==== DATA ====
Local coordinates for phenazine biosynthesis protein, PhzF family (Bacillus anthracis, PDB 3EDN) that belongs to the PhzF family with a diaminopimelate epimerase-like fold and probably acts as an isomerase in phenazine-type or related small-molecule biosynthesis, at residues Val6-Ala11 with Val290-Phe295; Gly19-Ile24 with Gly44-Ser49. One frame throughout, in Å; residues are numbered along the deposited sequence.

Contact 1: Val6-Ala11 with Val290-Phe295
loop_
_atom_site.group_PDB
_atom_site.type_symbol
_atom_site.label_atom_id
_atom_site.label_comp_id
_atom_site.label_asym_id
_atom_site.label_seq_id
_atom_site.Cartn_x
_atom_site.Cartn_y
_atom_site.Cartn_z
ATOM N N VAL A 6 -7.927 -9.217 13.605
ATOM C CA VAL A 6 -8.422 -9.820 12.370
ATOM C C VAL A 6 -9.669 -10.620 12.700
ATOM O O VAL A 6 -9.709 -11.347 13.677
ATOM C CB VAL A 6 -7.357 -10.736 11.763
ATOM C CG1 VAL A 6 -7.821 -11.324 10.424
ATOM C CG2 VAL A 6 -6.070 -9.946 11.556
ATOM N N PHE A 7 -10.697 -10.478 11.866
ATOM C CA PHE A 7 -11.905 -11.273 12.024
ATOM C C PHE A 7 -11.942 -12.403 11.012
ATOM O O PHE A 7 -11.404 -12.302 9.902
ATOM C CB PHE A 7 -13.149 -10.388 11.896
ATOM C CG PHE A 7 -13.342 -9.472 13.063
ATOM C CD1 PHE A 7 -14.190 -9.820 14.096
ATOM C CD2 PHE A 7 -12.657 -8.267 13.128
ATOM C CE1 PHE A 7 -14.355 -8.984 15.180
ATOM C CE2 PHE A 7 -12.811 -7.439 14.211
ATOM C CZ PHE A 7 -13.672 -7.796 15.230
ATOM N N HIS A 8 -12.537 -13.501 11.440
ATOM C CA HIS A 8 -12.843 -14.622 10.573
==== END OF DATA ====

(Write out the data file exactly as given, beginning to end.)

Local coordinates for phenazine biosynthesis protein, PhzF family (Bacillus anthracis, PDB 3EDN) that belongs to the PhzF family with a diaminopimelate epimerase-like fold and probably acts as an isomerase in phenazine-type or related small-molecule biosynthesis, at residues Val6-Ala11 with Val290-Phe295; Gly19-Ile24 with Gly44-Ser49. One frame throughout, in Å; residues are numbered along the deposited sequence.

Contact 1: Val6-Ala11 with Val290-Phe295
loop_
_atom_site.group_PDB
_atom_site.type_symbol
_atom_site.label_atom_id
_atom_site.label_comp_id
_atom_site.label_asym_id
_atom_site.label_seq_id
_atom_site.Cartn_x
_atom_site.Cartn_y
_atom_site.Cartn_z
ATOM N N VAL A 6 -7.927 -9.217 13.605
ATOM C CA VAL A 6 -8.422 -9.820 12.370
ATOM C C VAL A 6 -9.669 -10.620 12.700
ATOM O O VAL A 6 -9.709 -11.347 13.677
ATOM C CB VAL A 6 -7.357 -10.736 11.763
ATOM C CG1 VAL A 6 -7.821 -11.324 10.424
ATOM C CG2 VAL A 6 -6.070 -9.946 11.556
ATOM N N PHE A 7 -10.697 -10.478 11.866
ATOM C CA PHE A 7 -11.905 -11.273 12.024
ATOM C C PHE A 7 -11.942 -12.403 11.012
ATOM O O PHE A 7 -11.404 -12.302 9.902
ATOM C CB PHE A 7 -13.149 -10.388 11.896
ATOM C CG PHE A 7 -13.342 -9.472 13.063
ATOM C CD1 PHE A 7 -14.190 -9.820 14.096
ATOM C CD2 PHE A 7 -12.657 -8.267 13.128
ATOM C CE1 PHE A 7 -14.355 -8.984 15.180
ATOM C CE2 PHE A 7 -12.811 -7.439 14.211
ATOM C CZ PHE A 7 -13.672 -7.796 15.230
ATOM N N HIS A 8 -12.537 -13.501 11.440
ATOM C CA HIS A 8 -12.843 -14.622 10.573